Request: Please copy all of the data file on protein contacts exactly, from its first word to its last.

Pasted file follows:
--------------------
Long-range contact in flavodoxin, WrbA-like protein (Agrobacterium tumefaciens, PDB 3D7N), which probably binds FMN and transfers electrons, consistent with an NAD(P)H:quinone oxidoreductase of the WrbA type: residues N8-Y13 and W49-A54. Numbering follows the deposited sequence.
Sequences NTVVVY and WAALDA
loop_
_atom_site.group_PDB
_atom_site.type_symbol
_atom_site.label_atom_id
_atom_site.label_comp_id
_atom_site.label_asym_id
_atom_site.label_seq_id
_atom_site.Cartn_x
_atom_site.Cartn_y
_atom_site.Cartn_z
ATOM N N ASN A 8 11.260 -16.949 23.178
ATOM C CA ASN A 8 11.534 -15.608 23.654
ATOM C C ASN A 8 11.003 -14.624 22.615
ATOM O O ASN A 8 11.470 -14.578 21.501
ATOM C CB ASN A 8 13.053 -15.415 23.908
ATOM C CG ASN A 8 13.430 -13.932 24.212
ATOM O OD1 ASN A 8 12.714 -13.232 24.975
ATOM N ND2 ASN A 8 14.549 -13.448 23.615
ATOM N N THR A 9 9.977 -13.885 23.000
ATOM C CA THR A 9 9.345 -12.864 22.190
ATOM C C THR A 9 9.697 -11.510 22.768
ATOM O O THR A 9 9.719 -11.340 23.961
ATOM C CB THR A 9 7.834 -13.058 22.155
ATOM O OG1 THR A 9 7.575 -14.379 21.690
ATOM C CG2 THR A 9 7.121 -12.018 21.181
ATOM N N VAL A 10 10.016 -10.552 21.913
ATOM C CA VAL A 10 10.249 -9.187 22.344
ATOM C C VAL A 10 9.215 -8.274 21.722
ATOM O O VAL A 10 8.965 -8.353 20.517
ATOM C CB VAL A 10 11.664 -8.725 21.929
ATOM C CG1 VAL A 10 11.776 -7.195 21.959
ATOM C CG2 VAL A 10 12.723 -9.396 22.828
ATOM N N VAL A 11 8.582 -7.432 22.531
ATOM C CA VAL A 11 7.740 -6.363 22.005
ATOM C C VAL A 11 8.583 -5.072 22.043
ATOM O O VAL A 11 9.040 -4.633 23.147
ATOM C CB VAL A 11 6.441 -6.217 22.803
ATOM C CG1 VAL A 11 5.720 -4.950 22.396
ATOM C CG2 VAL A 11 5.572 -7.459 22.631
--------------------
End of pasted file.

Long-range contact in flavodoxin, WrbA-like protein (Agrobacterium tumefaciens, PDB 3D7N), which probably binds FMN and transfers electrons, consistent with an NAD(P)H:quinone oxidoreductase of the WrbA type: residues N8-Y13 and W49-A54. Numbering follows the deposited sequence.
Sequences NTVVVY and WAALDA
loop_
_atom_site.group_PDB
_atom_site.type_symbol
_atom_site.label_atom_id
_atom_site.label_comp_id
_atom_site.label_asym_id
_atom_site.label_seq_id
_atom_site.Cartn_x
_atom_site.Cartn_y
_atom_site.Cartn_z
ATOM N N ASN A 8 11.260 -16.949 23.178
ATOM C CA ASN A 8 11.534 -15.608 23.654
ATOM C C ASN A 8 11.003 -14.624 22.615
ATOM O O ASN A 8 11.470 -14.578 21.501
ATOM C CB ASN A 8 13.053 -15.415 23.908
ATOM C CG ASN A 8 13.430 -13.932 24.212
ATOM O OD1 ASN A 8 12.714 -13.232 24.975
ATOM N ND2 ASN A 8 14.549 -13.448 23.615
ATOM N N THR A 9 9.977 -13.885 23.000
ATOM C CA THR A 9 9.345 -12.864 22.190
ATOM C C THR A 9 9.697 -11.510 22.768
ATOM O O THR A 9 9.719 -11.340 23.961
ATOM C CB THR A 9 7.834 -13.058 22.155
ATOM O OG1 THR A 9 7.575 -14.379 21.690
ATOM C CG2 THR A 9 7.121 -12.018 21.181
ATOM N N VAL A 10 10.016 -10.552 21.913
ATOM C CA VAL A 10 10.249 -9.187 22.344
ATOM C C VAL A 10 9.215 -8.274 21.722
ATOM O O VAL A 10 8.965 -8.353 20.517
ATOM C CB VAL A 10 11.664 -8.725 21.929
ATOM C CG1 VAL A 10 11.776 -7.195 21.959
ATOM C CG2 VAL A 10 12.723 -9.396 22.828
ATOM N N VAL A 11 8.582 -7.432 22.531
ATOM C CA VAL A 11 7.740 -6.363 22.005
ATOM C C VAL A 11 8.583 -5.072 22.043
ATOM O O VAL A 11 9.040 -4.633 23.147
ATOM C CB VAL A 11 6.441 -6.217 22.803
ATOM C CG1 VAL A 11 5.720 -4.950 22.396
ATOM C CG2 VAL A 11 5.572 -7.459 22.631